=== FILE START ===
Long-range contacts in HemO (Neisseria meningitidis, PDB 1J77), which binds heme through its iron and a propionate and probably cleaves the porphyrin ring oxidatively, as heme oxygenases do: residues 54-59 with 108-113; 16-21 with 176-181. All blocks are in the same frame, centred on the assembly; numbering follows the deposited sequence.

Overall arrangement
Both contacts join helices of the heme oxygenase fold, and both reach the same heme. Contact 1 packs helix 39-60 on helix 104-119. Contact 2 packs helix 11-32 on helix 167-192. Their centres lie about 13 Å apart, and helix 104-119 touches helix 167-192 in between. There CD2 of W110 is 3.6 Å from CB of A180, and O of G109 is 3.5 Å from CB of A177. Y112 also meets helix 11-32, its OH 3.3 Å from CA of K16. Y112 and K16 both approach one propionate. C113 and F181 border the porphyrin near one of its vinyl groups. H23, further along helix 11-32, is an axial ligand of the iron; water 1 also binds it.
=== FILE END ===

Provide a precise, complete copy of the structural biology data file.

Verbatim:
Long-range contacts in HemO (Neisseria meningitidis, PDB 1J77), which binds heme through its iron and a propionate and probably cleaves the porphyrin ring oxidatively, as heme oxygenases do: residues 54-59 with 108-113; 16-21 with 176-181. All blocks are in the same frame, centred on the assembly; numbering follows the deposited sequence.

Overall arrangement
Both contacts join helices of the heme oxygenase fold, and both reach the same heme. Contact 1 packs helix 39-60 on helix 104-119. Contact 2 packs helix 11-32 on helix 167-192. Their centres lie about 13 Å apart, and helix 104-119 touches helix 167-192 in between. There CD2 of W110 is 3.6 Å from CB of A180, and O of G109 is 3.5 Å from CB of A177. Y112 also meets helix 11-32, its OH 3.3 Å from CA of K16. Y112 and K16 both approach one propionate. C113 and F181 border the porphyrin near one of its vinyl groups. H23, further along helix 11-32, is an axial ligand of the iron; water 1 also binds it.